(3) Keep your balance clean at all times. Remove any spilled drug or
chemical immediately with a soft brush or clean dry towel.
(4) Never weigh materials directly on the pans. Always protect the pans
with powder papers or weighing boats. Corrosive substances should be weighed in
properly tared, stoppered bottles.
(5) Support the beam with the securing device at all times, except when
checking equilibrium, or making a weight determination. This will protect the delicate
mechanism from needless wear that leads to inaccuracy. Assure that the pans are
supported when adding weights or substances to the pan.
(6) Always keep your weights covered in their proper containers, except
during actual use.
Handle weights with forceps only.
(8) Check the weights three times; once, when you remove them from their
box and place them onto the pan; again, while they are in use; and finally, when you
return them to their box. Form this habit early in your career to avoid serious errors in
weighing which can have a disastrous effect on the health and lives of your patients, as
well as on your career.
(9) Finally, be as meticulous and accurate in preparing the medication, as
you would have another pharmacy specialist be in preparing medication for you.
To measure liquids, you generally measure their volume. Volume is space and
so you measure the space they occupy. Customarily, we refer to solids by their weight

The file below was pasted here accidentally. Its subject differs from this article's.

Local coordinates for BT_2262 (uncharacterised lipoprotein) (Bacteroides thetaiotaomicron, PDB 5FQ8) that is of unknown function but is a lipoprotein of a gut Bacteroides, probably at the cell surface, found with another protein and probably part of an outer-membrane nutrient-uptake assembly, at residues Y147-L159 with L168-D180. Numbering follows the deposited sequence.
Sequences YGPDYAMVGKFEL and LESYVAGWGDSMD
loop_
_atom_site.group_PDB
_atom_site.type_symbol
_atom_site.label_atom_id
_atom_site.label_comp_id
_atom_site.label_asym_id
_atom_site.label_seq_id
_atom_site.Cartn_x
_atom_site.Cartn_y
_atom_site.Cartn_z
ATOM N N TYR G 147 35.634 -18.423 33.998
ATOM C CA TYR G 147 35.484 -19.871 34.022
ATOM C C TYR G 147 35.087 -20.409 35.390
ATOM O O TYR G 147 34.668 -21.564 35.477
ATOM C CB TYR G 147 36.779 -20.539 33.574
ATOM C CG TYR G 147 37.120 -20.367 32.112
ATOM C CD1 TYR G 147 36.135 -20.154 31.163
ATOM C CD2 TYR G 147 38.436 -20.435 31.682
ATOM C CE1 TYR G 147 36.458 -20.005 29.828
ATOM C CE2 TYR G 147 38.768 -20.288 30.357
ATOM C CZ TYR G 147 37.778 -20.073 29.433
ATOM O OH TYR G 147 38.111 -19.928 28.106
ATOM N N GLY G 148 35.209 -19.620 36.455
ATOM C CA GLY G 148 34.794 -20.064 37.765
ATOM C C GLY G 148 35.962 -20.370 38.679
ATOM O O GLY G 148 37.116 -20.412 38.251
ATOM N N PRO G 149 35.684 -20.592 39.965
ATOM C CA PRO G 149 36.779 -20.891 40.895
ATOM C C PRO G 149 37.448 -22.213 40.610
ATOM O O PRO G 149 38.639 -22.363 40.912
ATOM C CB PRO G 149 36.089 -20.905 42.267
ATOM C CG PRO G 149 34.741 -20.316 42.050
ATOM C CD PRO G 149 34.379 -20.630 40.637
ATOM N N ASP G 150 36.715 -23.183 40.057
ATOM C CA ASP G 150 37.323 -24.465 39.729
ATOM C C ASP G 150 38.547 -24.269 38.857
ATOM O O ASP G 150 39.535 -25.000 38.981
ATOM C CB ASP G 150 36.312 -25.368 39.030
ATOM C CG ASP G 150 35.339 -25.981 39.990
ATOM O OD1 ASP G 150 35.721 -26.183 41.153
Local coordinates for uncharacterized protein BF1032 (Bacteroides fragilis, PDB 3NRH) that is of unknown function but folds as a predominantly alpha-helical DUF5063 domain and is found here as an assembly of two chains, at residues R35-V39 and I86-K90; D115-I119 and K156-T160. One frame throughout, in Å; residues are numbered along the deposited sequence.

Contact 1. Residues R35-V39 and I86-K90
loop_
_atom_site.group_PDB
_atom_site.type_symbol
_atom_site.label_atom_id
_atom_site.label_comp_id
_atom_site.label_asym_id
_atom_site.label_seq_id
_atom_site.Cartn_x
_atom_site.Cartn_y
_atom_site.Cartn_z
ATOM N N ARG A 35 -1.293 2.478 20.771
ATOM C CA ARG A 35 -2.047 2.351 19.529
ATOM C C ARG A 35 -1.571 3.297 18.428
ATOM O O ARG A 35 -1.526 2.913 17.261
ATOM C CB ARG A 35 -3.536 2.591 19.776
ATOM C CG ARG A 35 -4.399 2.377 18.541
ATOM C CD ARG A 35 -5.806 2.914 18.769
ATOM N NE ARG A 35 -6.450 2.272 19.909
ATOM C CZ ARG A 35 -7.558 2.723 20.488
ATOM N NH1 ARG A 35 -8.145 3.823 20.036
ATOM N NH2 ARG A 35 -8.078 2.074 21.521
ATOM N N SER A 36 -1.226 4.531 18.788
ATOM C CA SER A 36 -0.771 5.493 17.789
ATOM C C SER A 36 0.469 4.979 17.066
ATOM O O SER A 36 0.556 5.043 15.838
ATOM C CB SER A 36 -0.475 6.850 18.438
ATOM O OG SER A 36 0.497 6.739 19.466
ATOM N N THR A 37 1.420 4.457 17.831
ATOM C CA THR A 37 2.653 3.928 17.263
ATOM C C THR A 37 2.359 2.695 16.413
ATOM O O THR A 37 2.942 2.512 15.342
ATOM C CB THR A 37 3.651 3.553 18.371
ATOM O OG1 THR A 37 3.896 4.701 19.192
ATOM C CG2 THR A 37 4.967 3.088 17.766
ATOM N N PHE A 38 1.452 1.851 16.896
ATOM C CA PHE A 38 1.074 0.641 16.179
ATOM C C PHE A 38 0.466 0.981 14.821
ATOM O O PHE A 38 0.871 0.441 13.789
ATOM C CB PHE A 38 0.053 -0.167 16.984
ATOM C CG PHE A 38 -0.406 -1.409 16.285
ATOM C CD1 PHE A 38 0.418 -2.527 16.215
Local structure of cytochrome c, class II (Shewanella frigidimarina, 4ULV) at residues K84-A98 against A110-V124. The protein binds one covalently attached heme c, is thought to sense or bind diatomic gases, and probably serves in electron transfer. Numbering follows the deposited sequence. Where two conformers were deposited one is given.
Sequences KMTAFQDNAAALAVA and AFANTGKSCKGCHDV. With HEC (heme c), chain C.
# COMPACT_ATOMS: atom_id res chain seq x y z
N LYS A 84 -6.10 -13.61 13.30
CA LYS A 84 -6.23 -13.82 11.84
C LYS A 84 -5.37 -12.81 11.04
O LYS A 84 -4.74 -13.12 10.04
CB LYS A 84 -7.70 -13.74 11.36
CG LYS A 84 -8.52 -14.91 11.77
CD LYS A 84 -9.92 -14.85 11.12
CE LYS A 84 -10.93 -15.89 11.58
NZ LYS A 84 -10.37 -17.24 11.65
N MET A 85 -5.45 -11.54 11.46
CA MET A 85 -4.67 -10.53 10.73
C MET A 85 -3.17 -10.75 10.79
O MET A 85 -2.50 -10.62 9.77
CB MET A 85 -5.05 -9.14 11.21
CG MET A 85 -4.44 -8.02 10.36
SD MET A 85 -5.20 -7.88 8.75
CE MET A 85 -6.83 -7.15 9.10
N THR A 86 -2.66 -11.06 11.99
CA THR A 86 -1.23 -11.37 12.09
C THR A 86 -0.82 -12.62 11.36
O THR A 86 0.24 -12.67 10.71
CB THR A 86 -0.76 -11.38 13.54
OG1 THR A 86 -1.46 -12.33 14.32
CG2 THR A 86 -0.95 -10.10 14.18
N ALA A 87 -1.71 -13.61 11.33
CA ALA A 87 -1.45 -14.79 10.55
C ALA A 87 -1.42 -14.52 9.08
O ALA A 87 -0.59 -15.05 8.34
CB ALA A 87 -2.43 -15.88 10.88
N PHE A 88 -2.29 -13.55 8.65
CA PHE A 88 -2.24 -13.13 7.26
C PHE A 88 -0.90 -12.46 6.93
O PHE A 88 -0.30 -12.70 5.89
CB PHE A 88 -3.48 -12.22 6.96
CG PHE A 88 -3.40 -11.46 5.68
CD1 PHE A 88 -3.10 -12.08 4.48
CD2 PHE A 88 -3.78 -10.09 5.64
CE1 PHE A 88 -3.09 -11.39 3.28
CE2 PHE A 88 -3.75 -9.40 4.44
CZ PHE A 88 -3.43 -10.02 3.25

and to liquids by their volume, but there are a few exceptions to this rule. Glycerin,
acids, and many other liquids are received by weight, but are dispensed by volume.
a. Equipment Used to Measure Volume. Liquids are measured most
frequently in graduates. Occasionally, for greater accuracy, pipettes, burettes, and
volumetric flasks may be used. Graduates are of two types: (1) the graduated cylinder,
and (2) the conical or pharmaceutical graduate. Both types are available in many sizes
and are calibrated in units of volume. Those that are calibrated by hand are more
accurate than the machine-marked variety.
(1) Graduated cylinder. The graduated cylinder, calibrated only in milliliters,
is widely accepted as the most accurate graduate. It is not practical for general use
because it is difficult to clean, dry, fill, and empty.